Wisdom from Matthew’s Gospel
When’s the last time you read straight through the Book of Matthew? Matthew was the Jewish tax-collector turned disciple of Jesus who wrote around A.D. 60. It’s no wonder his gospel includes more about money that the other gospel accounts! But his main point was to show the Jesus was not only the King of the Jews but is, in fact, God with us.
Matthew recorded selected events from Jesus’ life in order to show Jews that Jesus is the Messiah. He also explained the kingdom program of God in light of how they had rejected King Jesus. You can get a great overview of the entire book from the Bible Project on YouTube: Matthew Part 1. Matthew Part 2.
We encourage you to read the book of Matthew this week as you continue learn more about Jesus and grow in your relationship him. In this post, you’ll find five devotionals which give you a glimpse of the practical lessons you’ll find in this gospel.
What would you say if someone asked you, “What’s God like?” A theologian by the name of A.W. Tozer said that “what comes into your mind when you think about God is the most important part of who you are.” How we view God will impact every area of our life. In that case, we’d we better take seriously what comes into our mind when we think about Him. [Read more]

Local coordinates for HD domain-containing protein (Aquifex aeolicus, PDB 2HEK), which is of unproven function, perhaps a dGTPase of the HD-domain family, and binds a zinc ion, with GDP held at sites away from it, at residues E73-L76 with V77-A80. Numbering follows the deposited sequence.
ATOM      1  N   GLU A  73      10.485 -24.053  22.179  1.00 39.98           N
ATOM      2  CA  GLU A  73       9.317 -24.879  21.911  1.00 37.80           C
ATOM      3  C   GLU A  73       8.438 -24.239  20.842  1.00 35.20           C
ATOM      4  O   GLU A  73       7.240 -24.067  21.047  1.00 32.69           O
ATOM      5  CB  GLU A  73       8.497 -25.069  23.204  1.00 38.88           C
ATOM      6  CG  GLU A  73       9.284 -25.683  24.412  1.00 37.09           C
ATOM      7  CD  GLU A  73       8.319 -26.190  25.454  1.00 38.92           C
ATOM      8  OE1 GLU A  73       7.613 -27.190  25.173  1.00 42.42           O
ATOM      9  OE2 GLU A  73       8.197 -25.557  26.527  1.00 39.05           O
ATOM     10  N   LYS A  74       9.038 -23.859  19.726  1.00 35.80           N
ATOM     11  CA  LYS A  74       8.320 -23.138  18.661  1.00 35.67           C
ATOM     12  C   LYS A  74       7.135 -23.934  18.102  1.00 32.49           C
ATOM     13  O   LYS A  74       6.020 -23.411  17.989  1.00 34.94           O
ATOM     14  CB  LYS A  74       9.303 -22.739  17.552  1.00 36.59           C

What comes to mind when you think about the Bible? Is it about God? Or is it about you? Rosson Anderson (Southeast Region) challenges us with a message on Jesus’ last command, based on Matthew 28. It’s not all about us. It’s all about God and his redemptive plan to save us through Jesus Christ.
“What do I potentially love more than God?” With possibly the most creative Golfstat video introduction to date, CGF Staff Member Matt Van Zandt (South Central Region) shares a devotional from Matthew 19:16-22.
Why is it important to share our faith? What is important to share when you’re talking about the gospel? In this video, Wes Williams (Mid-west Region) challenges us to share the free gospel of grace, based on Matthew 28.
Draegen Majors explains we are not “self-employed” Christians but we are under God’s authority. He challenges us to intentionally live as people under good authority. It’s a lesson based on Matthew 8:5-13.
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